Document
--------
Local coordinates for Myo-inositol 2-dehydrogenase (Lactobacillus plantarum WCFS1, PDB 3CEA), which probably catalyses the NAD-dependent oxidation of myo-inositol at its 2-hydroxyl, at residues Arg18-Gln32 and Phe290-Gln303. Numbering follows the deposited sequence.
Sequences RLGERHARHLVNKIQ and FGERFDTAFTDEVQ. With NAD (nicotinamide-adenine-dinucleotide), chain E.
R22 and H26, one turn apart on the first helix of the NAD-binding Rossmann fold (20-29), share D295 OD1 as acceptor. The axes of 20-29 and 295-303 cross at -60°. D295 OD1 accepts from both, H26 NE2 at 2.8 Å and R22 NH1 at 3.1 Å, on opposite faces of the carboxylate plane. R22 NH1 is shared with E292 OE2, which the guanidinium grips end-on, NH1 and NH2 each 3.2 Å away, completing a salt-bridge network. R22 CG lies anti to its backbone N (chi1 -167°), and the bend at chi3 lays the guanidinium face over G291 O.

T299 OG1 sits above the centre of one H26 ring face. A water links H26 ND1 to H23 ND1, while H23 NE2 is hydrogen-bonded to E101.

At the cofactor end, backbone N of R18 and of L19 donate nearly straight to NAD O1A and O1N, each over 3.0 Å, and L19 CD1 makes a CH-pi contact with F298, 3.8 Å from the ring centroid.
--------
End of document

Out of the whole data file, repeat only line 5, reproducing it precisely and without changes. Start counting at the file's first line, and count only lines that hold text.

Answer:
At the cofactor end, backbone N of R18 and of L19 donate nearly straight to NAD O1A and O1N, each over 3.0 Å, and L19 CD1 makes a CH-pi contact with F298, 3.8 Å from the ring centroid.